Close Combat: Invasion Normandy simulates, with good accuracy, the fighting styles of the 1940s. During each battle, you control several groups of soldiers, rather than individuals. You can issue several orders to each group: move, move fast, sneak, fire, deploy smoke, defend, or ambush. Depending on the morale of each individual soldier, the order may or may not be carried out. There are many states that each soldier can be in, including incapacitated, panicked, suppressed, stunned, and berserk. The soldiers on both sides are pretty smart, as they will fire when they spot the enemy, retreat when being fired upon, and just plain ignore you if you issue and order that they think is insane. The AI provided a challenge, especially on higher levels. The battlefields themselves are covered in many kinds of terrain, all of which have a direct effect on the ability and protection of your soldiers. Hills provide a good line of sight, trenches provide protection, forests provide cover, and mine fields should be avoided. Buildings are very interesting, as they provide cover, and can act to surprise your foe as they round the corner.

The purpose of a battle is to secure several victory locations throughout the area, all of which vary in point value depending on their importance. Depending on your settings, a battle can also end after a certain amount of time has passed or the opposing (or your own) force retreats from the map because of low morale. To effectively win each battle, it is paramount to use each individual unit's strength well. For example, snipers generally do not attack tanks, and mortar units are more successful on vehicles. Strategy will usually triumph over the player who just sends their units running into battle. Included in this is smart use of air or mortar support. You can order air strikes (or naval attacks, if near shore) on enemy units, even in areas that you haven't explored. Since each victory location displays which army controls it, you can roll the dice and attack ahead of your advancing troops, laying waste to the enemy troops. If all else fails, you can request a truce between the sides, and exit with your losses. Using the now classic point and click troop movement gameplay, Close Combat: Invasion Normandy provided for a realistic portrayal of the skirmishes in north France.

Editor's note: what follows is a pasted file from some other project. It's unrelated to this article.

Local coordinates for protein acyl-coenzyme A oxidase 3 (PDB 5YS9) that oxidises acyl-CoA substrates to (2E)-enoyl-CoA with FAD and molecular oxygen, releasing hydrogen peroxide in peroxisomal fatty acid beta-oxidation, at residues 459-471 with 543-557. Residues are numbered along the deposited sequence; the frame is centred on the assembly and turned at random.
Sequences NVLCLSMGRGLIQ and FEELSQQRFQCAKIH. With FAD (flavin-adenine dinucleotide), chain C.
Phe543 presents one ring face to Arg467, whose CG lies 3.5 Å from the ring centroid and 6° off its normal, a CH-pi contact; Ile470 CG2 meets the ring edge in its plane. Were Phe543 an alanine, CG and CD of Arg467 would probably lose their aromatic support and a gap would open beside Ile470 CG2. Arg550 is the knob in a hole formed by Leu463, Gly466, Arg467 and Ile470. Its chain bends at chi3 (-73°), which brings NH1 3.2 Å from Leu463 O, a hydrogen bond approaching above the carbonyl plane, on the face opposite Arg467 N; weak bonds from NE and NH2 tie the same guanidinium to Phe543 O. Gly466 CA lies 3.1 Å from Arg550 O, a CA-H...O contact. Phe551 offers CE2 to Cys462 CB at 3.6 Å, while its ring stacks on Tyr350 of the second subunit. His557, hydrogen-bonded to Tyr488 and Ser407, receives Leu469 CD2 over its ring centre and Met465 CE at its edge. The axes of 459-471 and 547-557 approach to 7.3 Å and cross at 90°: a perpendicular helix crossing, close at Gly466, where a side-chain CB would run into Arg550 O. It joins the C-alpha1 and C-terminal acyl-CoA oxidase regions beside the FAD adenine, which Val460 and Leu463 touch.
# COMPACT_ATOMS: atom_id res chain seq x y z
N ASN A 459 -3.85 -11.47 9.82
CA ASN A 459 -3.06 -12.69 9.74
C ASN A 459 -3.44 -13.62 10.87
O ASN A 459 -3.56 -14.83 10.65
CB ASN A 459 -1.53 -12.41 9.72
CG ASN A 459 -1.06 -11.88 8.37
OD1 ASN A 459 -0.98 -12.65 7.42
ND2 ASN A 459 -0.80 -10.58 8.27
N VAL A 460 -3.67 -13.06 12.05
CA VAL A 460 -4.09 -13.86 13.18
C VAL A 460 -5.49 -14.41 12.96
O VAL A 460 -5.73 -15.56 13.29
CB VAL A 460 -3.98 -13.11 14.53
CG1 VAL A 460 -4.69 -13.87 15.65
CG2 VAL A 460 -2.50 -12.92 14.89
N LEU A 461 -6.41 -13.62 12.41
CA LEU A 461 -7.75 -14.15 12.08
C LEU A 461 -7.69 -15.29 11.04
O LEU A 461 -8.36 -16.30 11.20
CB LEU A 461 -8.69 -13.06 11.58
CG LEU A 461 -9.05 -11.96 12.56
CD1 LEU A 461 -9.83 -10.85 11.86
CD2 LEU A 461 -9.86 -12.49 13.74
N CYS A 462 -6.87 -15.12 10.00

The game is presented in a top-down manner, from a very God-like perspective. The graphics are slightly dated, and not the 3-D acceleration accent we are used to in this day and age. However, they do look sharp. Various kinds of terrain and buildings are accurately portrayed, and after a period of battle, the war zone is pot ed with mortar explosions and very red bodies. The drawback of the graphics is that there are only two levels of zoom, really far, and sort-of close. Infantry units are hard to spot without highlighting the area, and you can lose them in the heat of battle. Luckily, there is a map view that displays the location of all your units, so you can locate your wayward troops easily. The graphics are not top-notch, but do give an accurate portrayal of France during the Allied invasion.

If you are a fan of this brand of war gaming (Command and Conquer comes to mind), World War II, or just want to be like Tom Hanks, Close Combat: Invasion Normandy is a smart choice. From storming the beaches to securing the inland, each battle is intense, and every one of your actions is important to winning the battle and, eventually, the war. So, I'll see you on the beach!

Danworld Network